Dr. Gregg C. Fonarow MD Director, Ahmanson-UCLA Cardiomyopathy Center UCLA CHAMP - Cholesterol, Hypertension, and Atherosclerosis Management Program Professor, Department of Medicine Associate Chief, Cardiology David Geffen School of Medicine Los Angeles, CAMedicalResearch.com Interview with: Dr. Gregg C. Fonarow MD Director, Ahmanson-UCLA Cardiomyopathy Center Professor, Department of Medicine Associate Chief, Cardiology David Geffen School of Medicine Los Angeles, CA MedicalResearch.com: What are the main findings of the study? Dr. Fonarow: This study examined data from hospitals that have adopted the American Heart Association/ American Stroke Association’s national quality initiative, Target: Stroke, which aims to increase the number of stroke patients treated with clot-busting drugs for ischemic stroke within 60 minutes or less after hospital arrival.  Initiated nationwide in 2010, Target: Stroke provided 10 key strategies as well as tools to facilitate timely tPA administration, as well as additional approaches to improve stroke care and outcome. Data from 71,169 tPA-treated stroke patients at 1,030 hospitals participating in Target: Stroke were analyzed to compared the time to treatment and incidence of complications before implementation, from 2003 to 2009, to the post-implementation years, from 2010 to 2013. This study found that the percentage of patients treated within the recommended timeframe increased from less than one-third before Target: Stroke to more than half afterwards. The Target: Stroke program goal of 50 percent or more of patients having door-to-needle times within 60 minutes was successfully achieved. In addition, the average time to treatment dropped by 15 minutes, from 74 to 59 minutes. Faster treatment was associated with lower rates of complications, including death. Before Target: Stroke, 9.9% of stroke patients died in the hospital, compared to 8.3% of patients treated after the initiative started, a difference which was statistically significant. In addition, patients treated by Target: Stroke strategies were less likely to develop the complication of symptomatic intracranial hemorrhage. (more…)
Author Interviews, Dengue, Ebola, Genetic Research, Infections, NEJM, NIH / 24.04.2014

Sergio D. Rosenzweig, MD, PhD Director, Primary Immunodeficiency Clinic (PID-C) LHD, NIAID, NIH Head of the Infectious Diseases Susceptibility Unit at the Laboratory of Host Defenses, National Institutes of Allergy and Infectious Diseases National Institutes of Health Bethesda, MD, 20892MedicalResearch.com Interview with: Sergio D. Rosenzweig, MD, PhD Director, Primary Immunodeficiency Clinic (PID-C) Head of the Infectious Diseases Susceptibility Unit at the Laboratory of Host Defenses, National Institutes of Allergy and Infectious Diseases National Institutes of Health Bethesda, MD, 20892 MedicalResearch.com: What are the main findings of the study? Dr. Rosenzweig: We diagnosed a disease called CDG-IIb in two siblings with severe development issues and very low levels of immunoglobulins, which include infection-fighting antibodies. These children were referred to the NIAID Primary Immunodeficiency Clinic through the NIH Undiagnosed Diseases Program. CDG-IIb is an extremely rare congenital disorder of glycosylation (CDG), with only one other case reported. The genetic defect of the disease disrupts glycosylation, the process for attaching and trimming sugars from proteins. Almost 50% of our proteins have sugars attached, and these are called glycoproteins. They include immunoglobulins and also some viral glycoproteins that are made when cells are infected by a virus. The spread of some viruses, including HIV and influenza, depend on viral glycoproteins in order to infect additional cells and form viral protective shields. We found that this type of virus was less able to replicate, infect other cells, or create adequate protective shields in CDG-IIb patient cells because of the glycosylation defect. In comparison, adenovirus, poliovirus, and vaccinia virus, which either do not rely on glycosylation or do not form protective glycoprotein shields, replicated normally when added to both CDG-IIb and healthy cells. (more…)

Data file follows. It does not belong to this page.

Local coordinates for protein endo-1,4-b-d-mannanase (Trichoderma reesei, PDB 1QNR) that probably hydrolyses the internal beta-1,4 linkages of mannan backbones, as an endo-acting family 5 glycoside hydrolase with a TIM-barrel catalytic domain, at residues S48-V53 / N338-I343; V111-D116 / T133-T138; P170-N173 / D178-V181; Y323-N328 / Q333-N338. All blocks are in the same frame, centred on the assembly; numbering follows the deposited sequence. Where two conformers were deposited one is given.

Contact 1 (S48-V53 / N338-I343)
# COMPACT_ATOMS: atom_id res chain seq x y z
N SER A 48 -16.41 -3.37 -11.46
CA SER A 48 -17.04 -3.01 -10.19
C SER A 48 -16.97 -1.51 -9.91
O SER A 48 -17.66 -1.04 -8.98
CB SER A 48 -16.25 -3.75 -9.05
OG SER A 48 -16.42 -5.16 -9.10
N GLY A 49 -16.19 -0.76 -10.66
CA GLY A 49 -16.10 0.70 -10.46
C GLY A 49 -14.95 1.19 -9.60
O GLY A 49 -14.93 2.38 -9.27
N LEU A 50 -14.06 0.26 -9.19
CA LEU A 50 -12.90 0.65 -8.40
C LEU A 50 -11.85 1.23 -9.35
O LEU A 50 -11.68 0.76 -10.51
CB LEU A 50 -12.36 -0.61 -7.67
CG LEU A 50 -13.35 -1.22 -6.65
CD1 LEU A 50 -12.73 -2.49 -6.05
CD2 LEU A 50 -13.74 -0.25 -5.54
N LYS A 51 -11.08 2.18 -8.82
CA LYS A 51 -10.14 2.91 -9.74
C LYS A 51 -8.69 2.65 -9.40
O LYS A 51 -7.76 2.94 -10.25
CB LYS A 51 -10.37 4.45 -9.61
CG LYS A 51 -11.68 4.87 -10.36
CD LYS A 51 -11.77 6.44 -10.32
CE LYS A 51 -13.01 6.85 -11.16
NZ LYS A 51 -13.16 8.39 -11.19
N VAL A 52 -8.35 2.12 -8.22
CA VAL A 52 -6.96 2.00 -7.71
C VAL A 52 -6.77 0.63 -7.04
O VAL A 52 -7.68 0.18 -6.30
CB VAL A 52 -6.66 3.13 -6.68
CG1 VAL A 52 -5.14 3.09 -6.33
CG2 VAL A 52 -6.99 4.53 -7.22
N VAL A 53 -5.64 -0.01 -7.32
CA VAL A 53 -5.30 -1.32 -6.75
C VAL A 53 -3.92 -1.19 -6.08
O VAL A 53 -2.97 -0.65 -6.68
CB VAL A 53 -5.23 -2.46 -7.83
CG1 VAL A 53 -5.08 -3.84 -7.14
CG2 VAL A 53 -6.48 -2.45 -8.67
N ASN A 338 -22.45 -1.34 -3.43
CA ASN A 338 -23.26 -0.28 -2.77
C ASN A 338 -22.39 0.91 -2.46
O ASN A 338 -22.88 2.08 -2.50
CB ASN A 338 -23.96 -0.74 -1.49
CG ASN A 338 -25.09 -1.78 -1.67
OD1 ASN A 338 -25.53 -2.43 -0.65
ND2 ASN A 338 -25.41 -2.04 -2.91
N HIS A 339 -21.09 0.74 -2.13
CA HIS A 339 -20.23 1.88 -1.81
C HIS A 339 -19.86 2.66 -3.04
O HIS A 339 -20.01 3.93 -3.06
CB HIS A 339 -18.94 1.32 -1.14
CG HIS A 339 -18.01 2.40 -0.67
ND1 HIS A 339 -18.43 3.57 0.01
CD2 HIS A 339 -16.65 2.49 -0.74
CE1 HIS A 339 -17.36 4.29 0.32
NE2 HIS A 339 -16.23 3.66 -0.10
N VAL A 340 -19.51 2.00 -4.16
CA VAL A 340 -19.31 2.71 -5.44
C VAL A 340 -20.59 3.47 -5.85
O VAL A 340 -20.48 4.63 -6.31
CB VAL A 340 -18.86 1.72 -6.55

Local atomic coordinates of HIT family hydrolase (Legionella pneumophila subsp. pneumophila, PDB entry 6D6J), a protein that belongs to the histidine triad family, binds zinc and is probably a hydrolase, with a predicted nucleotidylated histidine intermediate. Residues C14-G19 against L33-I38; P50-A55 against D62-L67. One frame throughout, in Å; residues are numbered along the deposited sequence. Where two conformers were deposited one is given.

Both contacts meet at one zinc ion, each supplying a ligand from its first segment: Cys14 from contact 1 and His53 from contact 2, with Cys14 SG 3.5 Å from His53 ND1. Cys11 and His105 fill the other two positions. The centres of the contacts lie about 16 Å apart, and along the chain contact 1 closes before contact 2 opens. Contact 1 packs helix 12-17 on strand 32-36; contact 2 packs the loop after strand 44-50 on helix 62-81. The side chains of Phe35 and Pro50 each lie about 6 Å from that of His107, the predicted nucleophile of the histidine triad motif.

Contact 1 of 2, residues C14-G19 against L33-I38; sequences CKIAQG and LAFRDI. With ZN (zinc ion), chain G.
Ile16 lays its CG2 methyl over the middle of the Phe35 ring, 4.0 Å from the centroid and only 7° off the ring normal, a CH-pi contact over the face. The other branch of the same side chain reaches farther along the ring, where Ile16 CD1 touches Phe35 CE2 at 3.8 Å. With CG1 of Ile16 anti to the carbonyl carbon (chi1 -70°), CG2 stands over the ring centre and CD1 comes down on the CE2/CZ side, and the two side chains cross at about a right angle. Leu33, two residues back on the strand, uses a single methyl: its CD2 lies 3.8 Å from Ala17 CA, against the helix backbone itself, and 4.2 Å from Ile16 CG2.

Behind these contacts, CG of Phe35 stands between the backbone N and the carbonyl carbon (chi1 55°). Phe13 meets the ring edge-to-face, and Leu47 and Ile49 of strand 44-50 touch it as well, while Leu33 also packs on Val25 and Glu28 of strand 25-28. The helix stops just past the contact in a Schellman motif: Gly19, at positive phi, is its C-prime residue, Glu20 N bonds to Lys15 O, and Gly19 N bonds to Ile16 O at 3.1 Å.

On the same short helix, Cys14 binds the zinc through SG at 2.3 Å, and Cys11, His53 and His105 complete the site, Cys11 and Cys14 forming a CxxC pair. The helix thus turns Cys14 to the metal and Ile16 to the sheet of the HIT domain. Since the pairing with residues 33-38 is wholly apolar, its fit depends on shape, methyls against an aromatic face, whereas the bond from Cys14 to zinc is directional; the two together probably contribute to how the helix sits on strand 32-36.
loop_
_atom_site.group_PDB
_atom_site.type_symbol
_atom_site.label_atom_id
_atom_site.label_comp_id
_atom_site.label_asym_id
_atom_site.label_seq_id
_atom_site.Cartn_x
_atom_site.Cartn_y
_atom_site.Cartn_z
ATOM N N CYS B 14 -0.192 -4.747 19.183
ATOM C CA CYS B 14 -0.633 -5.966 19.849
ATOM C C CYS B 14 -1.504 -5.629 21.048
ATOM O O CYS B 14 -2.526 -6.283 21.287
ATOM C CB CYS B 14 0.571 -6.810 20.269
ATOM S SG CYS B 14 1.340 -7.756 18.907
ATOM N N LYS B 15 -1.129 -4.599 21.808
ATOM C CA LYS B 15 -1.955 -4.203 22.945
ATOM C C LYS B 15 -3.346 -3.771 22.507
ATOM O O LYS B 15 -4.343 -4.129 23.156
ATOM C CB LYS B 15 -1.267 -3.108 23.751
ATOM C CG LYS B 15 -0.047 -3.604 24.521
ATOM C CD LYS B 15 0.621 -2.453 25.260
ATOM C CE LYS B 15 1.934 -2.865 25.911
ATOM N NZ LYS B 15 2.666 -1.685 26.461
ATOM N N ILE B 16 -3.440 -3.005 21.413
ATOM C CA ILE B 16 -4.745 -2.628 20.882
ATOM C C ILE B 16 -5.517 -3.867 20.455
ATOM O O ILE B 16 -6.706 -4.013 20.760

Author Interviews, Diabetes, Heart Disease / 24.04.2014

Prof. Simon R. Heller Professor of Clinical Diabetes Department of Human Metabolism University of Sheffield, Sheffield, U.K.MedicalResearch.com Interview with: Prof. Simon R. Heller Professor of Clinical Diabetes Department of Human Metabolism University of Sheffield, Sheffield, U.K. MedicalResearch.com: What are the main findings of the study? Prof. Heller: We explored the potential to hypoglycaemia to cause cardiac arrhythmias since we have previously shown that a low glucose can alter the electrocardiogram.  We had a hypothesis that alterations in heart rhythm or ectopic beats might contribute to cardiac mortality and in part explain the association between intensive diabetic therapy and increased mortality.  We therefore undertook continuous glucose monitoring and 12 lead EKG monitoring for a period of 5 days in individuals with Type 2 diabetes at increased CV risk.  We found that hypoglycaemia was fairly common and that nocturnal episodes in particular, were generally marked by a pattern whereby glucose levels dropped to low levels for some hours during which patients slept.  These periods of hypoglycemia were associated with a high risk of marked slow heart rates (bradycardia) accompanied by ectopic beats.  Our data suggest that this was due to overactivity of the vagus nerve.  We have therefore identified a mechanism which might contribute to increased mortality in individuals with Type 2 diabetes and high CV risk during intensive insulin therapy. (more…)